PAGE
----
Sunday, January 12, 2014

Strategies for Argument Based Read Aloud from Mary Ehrenworth

Last week, I had the privilege of going to a full day workshop at TCRWP to hear Kylene Beers speak about close reading and rigor! Stay tuned to hear about that this week.  Prior to Kylene Beers speaking, Mary Ehrenworth shared strategies for argument based read alouds in the classroom.  In our district, we are currently in our Short Text/Literary Essay unit and our next unit is Nonfiction Research/Research Based Argument Essay so I was excited to hear what her focus was for her time with us.  

Below are some of my notes and take-aways about argument based read alouds in the classroom.   

Purpose of Argument Based Read Alouds: 
  • Increase the intensity and engagement of partner talk 
  • Increase skills of using text evidence
  • Hone into skills for evidence based arguments 
During an argument based read aloud, you are reading aloud the text like you normally would without the students having the text in front of them and having the students stop and jot/turn and talk about the text.  However, in this type of read aloud, you have rounds of conversation that focus on a particular type of skill.  For example the focus for the rounds of conversation may focus on character attributes, theme, or author's craft.  Also, the partnership has decided who will be partner 1 and who will be partner 2 because each partner will have a specific focus during each round and will need to collect evidence to support their claim for their argument.  Prior to reading aloud, you will need to plan to figure out which parts of the text to stop at and what the focus will be for each partner.  You also will need to tell the students what their focus is so they can take notes on text evidence that supports their position.  When it is their turn to share their position with their partner, they will state their claim first and then their collected evidence along with their evaluation of the evidence.  For example, they should rank their evidence from most important to least important or vice versa, use quotes from the text instead of only plot, and use thinking stems to evaluate the evidence.  

Mary Ehrenworth had us try this out as partners as she read aloud Stray by Cynthia Rylant from Every Living Thing.  It was so powerful and beneficial to try this out as the students to see what their role is like in this type of read aloud and to get a clear visual of how this will look in our classroom with students.  She had us decide who was going to be partner A and partner B and told us that Partner A will work to prove that the main character is weak and partner B will try to prove she is strong.  As she read aloud the beginning of the story, we each took notes to support our position about the type of person the character is in the story.  She paused and gave us a minute to rehearse our claim and evidence in our minds before sharing with partner.  Then she had partner A share first and then had partner B share.  Mary said that instead of just allowing students time to rehearse their argument in their mind before the conversation, partner A can find a partner A to compare evidence and rehearse as well a partner B finding a partner B to do this work.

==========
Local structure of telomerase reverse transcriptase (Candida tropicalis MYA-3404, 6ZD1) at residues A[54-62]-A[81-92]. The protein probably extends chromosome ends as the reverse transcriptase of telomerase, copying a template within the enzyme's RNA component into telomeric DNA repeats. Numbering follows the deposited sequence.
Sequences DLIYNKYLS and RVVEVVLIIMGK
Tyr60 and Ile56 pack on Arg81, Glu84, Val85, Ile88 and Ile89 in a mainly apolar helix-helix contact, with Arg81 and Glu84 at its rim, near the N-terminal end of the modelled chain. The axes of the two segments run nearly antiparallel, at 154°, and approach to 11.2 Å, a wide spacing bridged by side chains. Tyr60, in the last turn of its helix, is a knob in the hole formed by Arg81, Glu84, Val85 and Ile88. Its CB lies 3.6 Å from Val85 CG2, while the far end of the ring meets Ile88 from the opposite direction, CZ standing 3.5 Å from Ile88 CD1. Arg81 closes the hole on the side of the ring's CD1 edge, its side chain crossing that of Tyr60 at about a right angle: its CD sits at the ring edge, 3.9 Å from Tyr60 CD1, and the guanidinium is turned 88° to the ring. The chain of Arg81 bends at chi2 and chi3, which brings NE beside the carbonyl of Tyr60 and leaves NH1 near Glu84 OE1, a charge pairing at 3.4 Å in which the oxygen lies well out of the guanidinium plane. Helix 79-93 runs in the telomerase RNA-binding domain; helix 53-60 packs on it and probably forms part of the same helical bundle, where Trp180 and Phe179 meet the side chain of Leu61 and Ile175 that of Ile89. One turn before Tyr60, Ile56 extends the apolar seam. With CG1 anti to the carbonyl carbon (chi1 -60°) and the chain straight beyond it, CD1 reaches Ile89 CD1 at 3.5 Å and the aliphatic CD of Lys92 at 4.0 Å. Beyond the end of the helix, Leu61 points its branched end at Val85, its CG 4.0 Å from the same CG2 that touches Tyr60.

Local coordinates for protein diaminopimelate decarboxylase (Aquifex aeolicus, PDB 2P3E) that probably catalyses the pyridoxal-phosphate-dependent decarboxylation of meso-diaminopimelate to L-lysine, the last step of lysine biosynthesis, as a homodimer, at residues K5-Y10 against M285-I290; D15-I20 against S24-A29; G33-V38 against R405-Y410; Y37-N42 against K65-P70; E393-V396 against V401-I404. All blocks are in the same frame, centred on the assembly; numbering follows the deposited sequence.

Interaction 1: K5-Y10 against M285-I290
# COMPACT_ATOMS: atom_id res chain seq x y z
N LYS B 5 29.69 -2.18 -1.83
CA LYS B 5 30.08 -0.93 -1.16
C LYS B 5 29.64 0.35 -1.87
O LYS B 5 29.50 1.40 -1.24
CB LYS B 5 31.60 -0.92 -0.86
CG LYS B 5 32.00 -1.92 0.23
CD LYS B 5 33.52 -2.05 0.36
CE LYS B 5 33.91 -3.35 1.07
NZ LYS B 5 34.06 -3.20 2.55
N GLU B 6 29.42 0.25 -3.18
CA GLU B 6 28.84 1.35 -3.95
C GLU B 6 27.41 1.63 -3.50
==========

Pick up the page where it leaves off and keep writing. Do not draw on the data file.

We continued this work through a 2nd round that had a thematic focus. Partner A had to collect evidence for how the family struggles with communication and partner B focused on how poverty is an issue for the family.  We went through the same process of collecting evidence while she read aloud and then had our conversations with partner to support our claims.  The 3rd round focused on author's craft and partner A collected evidence to support how weather is used in important ways and partner B focused on how the author uses the dog as a symbol in the story.  

I am excited to try this out with my 5th graders this week and am already planning other stories to use besides Stray by Cynthia Rylant.  This is a strategy we can use in our classrooms with any type of fiction or nonfiction text as long as we plan where to stop and what the positions will be for each partner.  This is an engaging way to have students practice conversation skills, collect important and relevant text evidence, and strengthen their argument skills.  It also teaches students about perspective and how we can read the same text, but see characters, objects, themes, etc. in more than one way.  

If you try this out in your classroom or have already done this with your students, please share! :)

1 comment: